Nationalist or traitor?
Mohammad Reza Shah Pahlavi (born 25 October 1919 – died 27 July 1980) was the Shah of Iran from 16 September 1941 until his overthrow by the Iranian Revolution on 11 February 1979. He was the second and last monarch of the House of Pahlavi of the Iranian monarchy.
Mohammad Reza Pahlavi came to power in 1941 after the British-Soviet invasion forced the abdication of his father Reza Shah, due to him being pro-German during World War II. Iran was occupied by enemy forces from 1941 until 1946.
During Mohammad Reza’s reign, the Iranian oil industry was briefly nationalized under Prime Minister Mohammad Mosaddeq before a U.S./Israel-backed coup d’état got rid of Mosaddeq and brought back foreign oil firms. His White Revolution – a series of economic and social reforms intended to transform Iran into a global power – succeeded in modernizing the nation, nationalizing many natural resources and extending suffrage to women. Though some achievements of the Shah — such as broadened education — had unintended consequences. While school attendance rose, Iran’s labor market could not absorb a high number of educated youth. In 1966 high school graduates had a higher rate of unemployment than the illiterate, and educated unemployed often supported the revolution.
He financed Kurdish separatist rebels in Iraq, and to cover his tracks, armed them with Soviet weapons which Israel had seized from Soviet-backed Arab regimes, and then handed over to Iran. The operation was a disaster, but the Shah continued attempts to support the rebels and weaken Iraq. Then in 1975, the countries signed the Algiers Accord, and the Shah unwillingly agreed to end his support for Iraqi Kurdish rebels.
In 1982, the New York Times reported that during the Shah’s reign, half of the weapons supplied to Iran were being supplied or arranged by Israel.
Although a Muslim himself, the Shah gradually lost support from the Shia clergy of Iran as well as the working class, due to his strong policy of modernization, recognition and support of Israel and corruption issues surrounding himself, his family, and the ruling elite. Other factors that contributed to his downfall were: the banning of all parties that were against the Shah’s policies, suppression of political resistance by the SAVAK, Iran’s intelligence agency. Clashes with Islamists, increased communist activity and a 1953 period of political disagreements with Mohammad Mosaddeq caused what the Shah’s opponents believe to have been an increasingly autocratic rule.
Explanations for why the Shah was overthrown include that he was a puppet of a jewish run Western power (United States), whose alien culture was seen as contaminating that of Iran.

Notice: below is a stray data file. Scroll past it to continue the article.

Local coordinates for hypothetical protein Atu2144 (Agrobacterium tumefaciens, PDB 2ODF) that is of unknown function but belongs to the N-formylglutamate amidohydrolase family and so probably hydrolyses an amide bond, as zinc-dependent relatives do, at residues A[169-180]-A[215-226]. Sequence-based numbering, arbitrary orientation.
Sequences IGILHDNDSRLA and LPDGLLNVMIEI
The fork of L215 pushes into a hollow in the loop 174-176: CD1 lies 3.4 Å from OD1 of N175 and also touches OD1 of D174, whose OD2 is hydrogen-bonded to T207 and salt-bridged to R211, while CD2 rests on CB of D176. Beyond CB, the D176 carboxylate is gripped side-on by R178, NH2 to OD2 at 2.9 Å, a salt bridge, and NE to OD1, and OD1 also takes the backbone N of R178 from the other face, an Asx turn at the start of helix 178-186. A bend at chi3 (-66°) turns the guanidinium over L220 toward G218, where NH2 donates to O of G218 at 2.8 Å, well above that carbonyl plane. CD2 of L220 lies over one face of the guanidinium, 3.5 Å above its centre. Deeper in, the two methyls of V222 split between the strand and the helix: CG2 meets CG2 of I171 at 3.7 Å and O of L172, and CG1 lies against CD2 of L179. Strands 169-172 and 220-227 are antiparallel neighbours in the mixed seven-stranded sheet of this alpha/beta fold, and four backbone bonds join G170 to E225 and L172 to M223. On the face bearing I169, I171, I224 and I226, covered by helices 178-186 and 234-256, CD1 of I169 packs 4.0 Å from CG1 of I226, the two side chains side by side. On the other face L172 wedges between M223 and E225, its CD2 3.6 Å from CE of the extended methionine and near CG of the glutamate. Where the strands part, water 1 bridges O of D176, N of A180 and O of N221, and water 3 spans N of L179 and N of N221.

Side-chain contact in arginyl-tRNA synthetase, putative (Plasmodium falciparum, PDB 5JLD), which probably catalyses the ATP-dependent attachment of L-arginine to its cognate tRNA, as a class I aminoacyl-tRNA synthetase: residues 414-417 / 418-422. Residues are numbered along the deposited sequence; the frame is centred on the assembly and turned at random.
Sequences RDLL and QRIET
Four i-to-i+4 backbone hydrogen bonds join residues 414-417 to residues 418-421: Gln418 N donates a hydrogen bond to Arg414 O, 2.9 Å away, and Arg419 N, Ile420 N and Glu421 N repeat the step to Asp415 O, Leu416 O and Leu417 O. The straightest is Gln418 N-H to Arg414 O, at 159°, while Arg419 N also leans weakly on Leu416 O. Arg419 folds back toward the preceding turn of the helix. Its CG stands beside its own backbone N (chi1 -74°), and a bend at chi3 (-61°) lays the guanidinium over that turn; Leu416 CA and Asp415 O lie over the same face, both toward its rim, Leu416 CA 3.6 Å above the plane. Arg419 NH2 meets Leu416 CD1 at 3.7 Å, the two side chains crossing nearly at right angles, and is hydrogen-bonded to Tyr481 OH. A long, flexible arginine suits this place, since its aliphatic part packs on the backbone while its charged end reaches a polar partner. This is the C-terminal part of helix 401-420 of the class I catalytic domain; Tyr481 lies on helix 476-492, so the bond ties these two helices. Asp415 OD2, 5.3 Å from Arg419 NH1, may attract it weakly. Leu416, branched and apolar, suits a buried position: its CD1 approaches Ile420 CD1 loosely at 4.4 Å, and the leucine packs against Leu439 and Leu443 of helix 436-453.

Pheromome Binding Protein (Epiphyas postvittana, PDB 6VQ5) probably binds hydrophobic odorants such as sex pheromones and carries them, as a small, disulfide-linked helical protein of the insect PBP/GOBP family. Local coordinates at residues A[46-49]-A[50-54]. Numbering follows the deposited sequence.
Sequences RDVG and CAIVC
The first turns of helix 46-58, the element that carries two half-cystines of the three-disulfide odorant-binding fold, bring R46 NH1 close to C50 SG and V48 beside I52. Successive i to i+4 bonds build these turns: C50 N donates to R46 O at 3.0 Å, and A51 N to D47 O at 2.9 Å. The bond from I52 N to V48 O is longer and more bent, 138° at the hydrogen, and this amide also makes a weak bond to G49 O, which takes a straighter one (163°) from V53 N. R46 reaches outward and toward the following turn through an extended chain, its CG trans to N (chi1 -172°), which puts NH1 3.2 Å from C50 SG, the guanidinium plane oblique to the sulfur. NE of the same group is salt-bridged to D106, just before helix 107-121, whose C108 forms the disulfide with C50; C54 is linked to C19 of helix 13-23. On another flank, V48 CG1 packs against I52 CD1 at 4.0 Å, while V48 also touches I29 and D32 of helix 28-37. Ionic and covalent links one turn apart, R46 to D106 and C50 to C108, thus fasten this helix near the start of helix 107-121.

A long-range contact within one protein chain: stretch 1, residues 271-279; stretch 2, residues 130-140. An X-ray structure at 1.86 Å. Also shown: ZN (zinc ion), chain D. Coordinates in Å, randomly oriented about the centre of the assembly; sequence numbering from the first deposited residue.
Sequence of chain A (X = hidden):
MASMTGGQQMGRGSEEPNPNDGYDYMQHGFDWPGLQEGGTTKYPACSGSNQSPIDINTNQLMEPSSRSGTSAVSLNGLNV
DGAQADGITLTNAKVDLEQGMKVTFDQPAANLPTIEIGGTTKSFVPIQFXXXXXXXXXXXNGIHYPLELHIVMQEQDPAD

Other factors included perceptions of oppression, brutality, corruption, and extravagance.
Basic functional failures of the regime have also been blamed — shortages and inflation; the regime’s overly ambitious economic program; the failure of its security forces to deal with protest and demonstration; the overly centralized royal power structure.
Several other factors contributed to strong opposition to the Shah, the most notable of which were US, UK and Israeli support for his regime and his increasingly autocratic rule. By 1979, the Iranian monarchy was abolished, and Iran was declared an Islamic republic led by Ayatollah Khomeini.
It was because of Mohammad Reza Pahlavi that Iran became an Islamic republic. If he had went a different way and not became such a slave to Israel, things would have looked much different today. Because of his greed and lust for power he choose the wrong path and doomed his nation. He lived a life in luxury, traveled the world and didn’t even realize that the people had enough of his system. He had several years to change things, but didn’t do anything. He was much more interested in turning Iran into a global power than feeding his own people. In 1979, the people had finally gotten enough and a revolution had become reality, millions of people were on the streets and forced the Shah to leave. Initially the idea was to get rid of the Shah and replace him with a new nationalist government, but the Islamists (led by Khomeini) gained the upper hand in street fighting, because of them having access to weapons and by them being in bigger numbers. Khomeini was seen as stronger than the nationalist forces and most people found him to be a stronger man against enemies like the US and Israel. This power struggle continued until 1981 when Khomeini definitely came out the winner.
That is how Iran got turned into the Islamic republic it is today. The people haven’t yet managed to free Iran, so now it’s in our hands to make that happen!
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